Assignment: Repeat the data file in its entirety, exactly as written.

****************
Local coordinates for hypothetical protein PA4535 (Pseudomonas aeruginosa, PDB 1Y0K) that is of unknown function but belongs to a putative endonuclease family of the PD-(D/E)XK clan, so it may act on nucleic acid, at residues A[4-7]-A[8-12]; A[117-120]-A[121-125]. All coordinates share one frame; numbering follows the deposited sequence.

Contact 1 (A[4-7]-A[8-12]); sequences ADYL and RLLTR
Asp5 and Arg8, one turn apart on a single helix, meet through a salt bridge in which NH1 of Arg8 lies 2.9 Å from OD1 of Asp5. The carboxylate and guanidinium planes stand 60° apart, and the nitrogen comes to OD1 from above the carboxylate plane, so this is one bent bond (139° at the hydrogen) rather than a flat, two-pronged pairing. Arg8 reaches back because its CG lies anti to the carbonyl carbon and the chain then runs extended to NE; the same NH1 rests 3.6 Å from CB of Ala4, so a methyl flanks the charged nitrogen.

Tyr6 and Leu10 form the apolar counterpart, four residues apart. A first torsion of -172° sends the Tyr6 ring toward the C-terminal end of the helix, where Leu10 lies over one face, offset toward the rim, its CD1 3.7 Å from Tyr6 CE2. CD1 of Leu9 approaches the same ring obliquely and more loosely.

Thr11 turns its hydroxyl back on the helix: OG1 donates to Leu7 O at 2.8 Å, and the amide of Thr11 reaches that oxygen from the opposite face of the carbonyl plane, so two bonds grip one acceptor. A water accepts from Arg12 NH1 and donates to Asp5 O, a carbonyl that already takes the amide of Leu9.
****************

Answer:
Local coordinates for hypothetical protein PA4535 (Pseudomonas aeruginosa, PDB 1Y0K) that is of unknown function but belongs to a putative endonuclease family of the PD-(D/E)XK clan, so it may act on nucleic acid, at residues A[4-7]-A[8-12]; A[117-120]-A[121-125]. All coordinates share one frame; numbering follows the deposited sequence.

Contact 1 (A[4-7]-A[8-12]); sequences ADYL and RLLTR
Asp5 and Arg8, one turn apart on a single helix, meet through a salt bridge in which NH1 of Arg8 lies 2.9 Å from OD1 of Asp5. The carboxylate and guanidinium planes stand 60° apart, and the nitrogen comes to OD1 from above the carboxylate plane, so this is one bent bond (139° at the hydrogen) rather than a flat, two-pronged pairing. Arg8 reaches back because its CG lies anti to the carbonyl carbon and the chain then runs extended to NE; the same NH1 rests 3.6 Å from CB of Ala4, so a methyl flanks the charged nitrogen.

Tyr6 and Leu10 form the apolar counterpart, four residues apart. A first torsion of -172° sends the Tyr6 ring toward the C-terminal end of the helix, where Leu10 lies over one face, offset toward the rim, its CD1 3.7 Å from Tyr6 CE2. CD1 of Leu9 approaches the same ring obliquely and more loosely.

Thr11 turns its hydroxyl back on the helix: OG1 donates to Leu7 O at 2.8 Å, and the amide of Thr11 reaches that oxygen from the opposite face of the carbonyl plane, so two bonds grip one acceptor. A water accepts from Arg12 NH1 and donates to Asp5 O, a carbonyl that already takes the amide of Leu9.